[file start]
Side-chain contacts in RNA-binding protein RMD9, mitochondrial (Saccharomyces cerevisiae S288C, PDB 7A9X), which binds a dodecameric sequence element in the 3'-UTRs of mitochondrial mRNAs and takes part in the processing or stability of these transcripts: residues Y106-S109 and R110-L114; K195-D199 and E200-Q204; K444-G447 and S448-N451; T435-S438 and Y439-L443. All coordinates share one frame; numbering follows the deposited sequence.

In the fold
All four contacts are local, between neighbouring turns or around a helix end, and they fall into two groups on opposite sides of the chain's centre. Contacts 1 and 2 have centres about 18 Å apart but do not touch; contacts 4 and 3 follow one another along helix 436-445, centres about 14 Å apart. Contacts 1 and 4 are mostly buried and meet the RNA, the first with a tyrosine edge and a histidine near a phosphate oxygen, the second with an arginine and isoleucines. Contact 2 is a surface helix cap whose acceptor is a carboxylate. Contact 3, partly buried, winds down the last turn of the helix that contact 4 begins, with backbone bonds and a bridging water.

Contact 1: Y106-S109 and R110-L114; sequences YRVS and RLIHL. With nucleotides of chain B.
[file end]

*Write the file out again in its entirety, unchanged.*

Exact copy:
Side-chain contacts in RNA-binding protein RMD9, mitochondrial (Saccharomyces cerevisiae S288C, PDB 7A9X), which binds a dodecameric sequence element in the 3'-UTRs of mitochondrial mRNAs and takes part in the processing or stability of these transcripts: residues Y106-S109 and R110-L114; K195-D199 and E200-Q204; K444-G447 and S448-N451; T435-S438 and Y439-L443. All coordinates share one frame; numbering follows the deposited sequence.

In the fold
All four contacts are local, between neighbouring turns or around a helix end, and they fall into two groups on opposite sides of the chain's centre. Contacts 1 and 2 have centres about 18 Å apart but do not touch; contacts 4 and 3 follow one another along helix 436-445, centres about 14 Å apart. Contacts 1 and 4 are mostly buried and meet the RNA, the first with a tyrosine edge and a histidine near a phosphate oxygen, the second with an arginine and isoleucines. Contact 2 is a surface helix cap whose acceptor is a carboxylate. Contact 3, partly buried, winds down the last turn of the helix that contact 4 begins, with backbone bonds and a bridging water.

Contact 1: Y106-S109 and R110-L114; sequences YRVS and RLIHL. With nucleotides of chain B.